The demonstrated benefit to the female is “sequential female choice;” that is, the ability (on the part of the female) to allow the fertilization of her egg clutch with more viable offspring. However, this presents an inherent conflict of interest in that sperm competition may lower the fertilization success rates of the species.
Sexual cannibalism (when the female consumes the male near the time of copulation) is a striking manifestation of a sexual conflict of interest. If the female consumes the male prior to insemination, she gains the nutritional benefits but the male loses his ability to reproduce. However, if the female consumes the male after insemination, the costs and benefits to each party are not so clear. It is beneficial to both the male and female to increase the fecundity of the female, increasing the reproductive chances of the male as well, but if the female mates again the male loses any apparent benefit.
Some spiders seem to have resolved this problem in favor of both sexes such as the redback spider, Latrodectus hasselti. Experiments involving polygamy in this species revealed that cannibalized males had greater fertilization success because these males mated longer and the cannibalistic females tended not to mate again. This shows that a compromise is struck between the two sexes. The female gains the benefit of the nutrition from the stoma of the male while the male limits the competition fro...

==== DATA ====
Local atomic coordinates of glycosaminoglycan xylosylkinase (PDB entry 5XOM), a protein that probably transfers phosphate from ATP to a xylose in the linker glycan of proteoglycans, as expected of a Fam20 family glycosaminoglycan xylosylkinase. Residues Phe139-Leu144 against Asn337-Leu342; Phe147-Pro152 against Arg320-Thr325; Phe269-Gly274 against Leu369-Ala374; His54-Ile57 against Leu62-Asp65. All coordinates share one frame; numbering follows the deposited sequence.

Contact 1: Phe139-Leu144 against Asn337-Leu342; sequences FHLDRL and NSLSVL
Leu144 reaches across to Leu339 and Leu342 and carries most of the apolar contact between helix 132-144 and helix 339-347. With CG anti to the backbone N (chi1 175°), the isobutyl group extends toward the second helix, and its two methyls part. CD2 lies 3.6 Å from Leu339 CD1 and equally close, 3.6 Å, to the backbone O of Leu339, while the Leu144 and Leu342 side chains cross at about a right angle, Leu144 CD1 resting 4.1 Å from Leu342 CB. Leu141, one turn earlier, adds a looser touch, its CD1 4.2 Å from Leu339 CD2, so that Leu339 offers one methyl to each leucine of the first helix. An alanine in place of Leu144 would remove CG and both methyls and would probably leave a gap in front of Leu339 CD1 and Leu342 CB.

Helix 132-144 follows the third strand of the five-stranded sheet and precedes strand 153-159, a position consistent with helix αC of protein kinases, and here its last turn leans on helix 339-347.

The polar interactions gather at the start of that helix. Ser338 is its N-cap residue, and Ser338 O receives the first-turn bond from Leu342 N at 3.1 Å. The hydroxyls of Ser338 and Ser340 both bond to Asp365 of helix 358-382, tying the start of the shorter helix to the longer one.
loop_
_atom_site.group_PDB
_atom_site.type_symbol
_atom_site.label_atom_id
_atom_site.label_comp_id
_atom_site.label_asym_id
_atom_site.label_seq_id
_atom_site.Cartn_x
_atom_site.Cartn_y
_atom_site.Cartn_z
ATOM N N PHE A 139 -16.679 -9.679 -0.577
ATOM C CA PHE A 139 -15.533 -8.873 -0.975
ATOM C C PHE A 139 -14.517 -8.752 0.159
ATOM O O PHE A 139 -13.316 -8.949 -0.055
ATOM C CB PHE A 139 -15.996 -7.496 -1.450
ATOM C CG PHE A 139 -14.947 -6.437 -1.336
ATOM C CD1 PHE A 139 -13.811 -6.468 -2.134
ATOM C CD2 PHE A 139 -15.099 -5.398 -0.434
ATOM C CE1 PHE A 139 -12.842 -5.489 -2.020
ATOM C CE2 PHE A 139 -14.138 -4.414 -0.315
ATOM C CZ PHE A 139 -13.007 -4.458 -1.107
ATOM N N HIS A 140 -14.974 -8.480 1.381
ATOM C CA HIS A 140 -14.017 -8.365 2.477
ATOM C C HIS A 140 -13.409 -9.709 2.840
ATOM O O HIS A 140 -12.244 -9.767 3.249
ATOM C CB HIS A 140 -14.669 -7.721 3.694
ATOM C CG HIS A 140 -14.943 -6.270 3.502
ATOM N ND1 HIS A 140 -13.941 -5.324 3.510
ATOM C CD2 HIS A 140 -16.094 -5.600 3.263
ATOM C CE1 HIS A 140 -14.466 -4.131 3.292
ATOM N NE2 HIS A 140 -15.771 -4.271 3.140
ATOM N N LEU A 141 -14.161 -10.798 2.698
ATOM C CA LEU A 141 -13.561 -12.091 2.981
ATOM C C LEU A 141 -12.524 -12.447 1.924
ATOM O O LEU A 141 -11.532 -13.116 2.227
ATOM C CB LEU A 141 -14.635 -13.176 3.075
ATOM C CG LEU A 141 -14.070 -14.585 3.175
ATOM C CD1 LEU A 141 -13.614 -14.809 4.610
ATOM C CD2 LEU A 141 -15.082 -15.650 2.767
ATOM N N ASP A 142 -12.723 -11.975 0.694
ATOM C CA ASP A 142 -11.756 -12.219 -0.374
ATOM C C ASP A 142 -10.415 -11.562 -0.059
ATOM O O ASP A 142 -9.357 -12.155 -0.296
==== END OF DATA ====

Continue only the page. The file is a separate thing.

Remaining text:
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...or her offspring. Sexual cannibalism is found to greatly benefit fertilization. That is, if after copulation, the female eats the male, the amount of clutch sired becomes twice as much as in the cases when he survives. Finally, males who are cannibalized by females have a higher share of paternity. However, the probability of being cannibalized makes most males willing to sometimes avoid copulation, which greatly reduces sexual competition.
The conflict of sexes remains unsolved, as female prefer to cannibalize males for benefits of the progeny, males always try to escape in order to fertilize more eggs of other females.
Elgar, Mark A. and Schneider, Jutta M.. "Sexual cannibalism and sperm competition in the golden orb-web spider Nephila plumipes (Araneoidea): female and male perspectives." Behavioral Ecology, Vol. 12, No. 5, 2001. 547-552.
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